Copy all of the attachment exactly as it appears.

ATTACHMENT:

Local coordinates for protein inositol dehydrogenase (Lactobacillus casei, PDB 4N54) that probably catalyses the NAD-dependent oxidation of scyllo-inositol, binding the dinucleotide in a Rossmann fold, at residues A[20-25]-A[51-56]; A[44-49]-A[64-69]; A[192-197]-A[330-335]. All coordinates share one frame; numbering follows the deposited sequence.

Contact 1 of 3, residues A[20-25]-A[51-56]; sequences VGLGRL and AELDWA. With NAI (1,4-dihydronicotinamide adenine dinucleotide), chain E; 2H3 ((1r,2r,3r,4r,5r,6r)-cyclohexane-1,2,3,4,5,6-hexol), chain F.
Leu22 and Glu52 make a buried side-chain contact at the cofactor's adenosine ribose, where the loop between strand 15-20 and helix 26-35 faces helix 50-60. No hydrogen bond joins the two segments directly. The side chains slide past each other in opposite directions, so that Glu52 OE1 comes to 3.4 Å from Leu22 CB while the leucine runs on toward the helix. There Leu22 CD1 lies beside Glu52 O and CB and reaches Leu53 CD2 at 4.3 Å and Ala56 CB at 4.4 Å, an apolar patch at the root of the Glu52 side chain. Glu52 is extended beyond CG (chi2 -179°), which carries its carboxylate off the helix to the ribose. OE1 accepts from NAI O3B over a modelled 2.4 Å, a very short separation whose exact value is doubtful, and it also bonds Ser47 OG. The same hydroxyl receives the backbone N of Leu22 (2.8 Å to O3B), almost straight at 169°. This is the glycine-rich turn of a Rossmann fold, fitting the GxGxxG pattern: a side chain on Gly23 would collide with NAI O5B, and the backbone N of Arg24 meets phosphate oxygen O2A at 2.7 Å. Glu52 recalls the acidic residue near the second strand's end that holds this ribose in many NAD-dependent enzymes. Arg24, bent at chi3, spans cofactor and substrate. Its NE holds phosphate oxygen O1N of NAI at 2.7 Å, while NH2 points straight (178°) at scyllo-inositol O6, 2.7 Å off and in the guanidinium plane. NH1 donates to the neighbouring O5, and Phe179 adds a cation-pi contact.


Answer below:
Local coordinates for protein inositol dehydrogenase (Lactobacillus casei, PDB 4N54) that probably catalyses the NAD-dependent oxidation of scyllo-inositol, binding the dinucleotide in a Rossmann fold, at residues A[20-25]-A[51-56]; A[44-49]-A[64-69]; A[192-197]-A[330-335]. All coordinates share one frame; numbering follows the deposited sequence.

Contact 1 of 3, residues A[20-25]-A[51-56]; sequences VGLGRL and AELDWA. With NAI (1,4-dihydronicotinamide adenine dinucleotide), chain E; 2H3 ((1r,2r,3r,4r,5r,6r)-cyclohexane-1,2,3,4,5,6-hexol), chain F.
Leu22 and Glu52 make a buried side-chain contact at the cofactor's adenosine ribose, where the loop between strand 15-20 and helix 26-35 faces helix 50-60. No hydrogen bond joins the two segments directly. The side chains slide past each other in opposite directions, so that Glu52 OE1 comes to 3.4 Å from Leu22 CB while the leucine runs on toward the helix. There Leu22 CD1 lies beside Glu52 O and CB and reaches Leu53 CD2 at 4.3 Å and Ala56 CB at 4.4 Å, an apolar patch at the root of the Glu52 side chain. Glu52 is extended beyond CG (chi2 -179°), which carries its carboxylate off the helix to the ribose. OE1 accepts from NAI O3B over a modelled 2.4 Å, a very short separation whose exact value is doubtful, and it also bonds Ser47 OG. The same hydroxyl receives the backbone N of Leu22 (2.8 Å to O3B), almost straight at 169°. This is the glycine-rich turn of a Rossmann fold, fitting the GxGxxG pattern: a side chain on Gly23 would collide with NAI O5B, and the backbone N of Arg24 meets phosphate oxygen O2A at 2.7 Å. Glu52 recalls the acidic residue near the second strand's end that holds this ribose in many NAD-dependent enzymes. Arg24, bent at chi3, spans cofactor and substrate. Its NE holds phosphate oxygen O1N of NAI at 2.7 Å, while NH2 points straight (178°) at scyllo-inositol O6, 2.7 Å off and in the guanidinium plane. NH1 donates to the neighbouring O5, and Phe179 adds a cation-pi contact.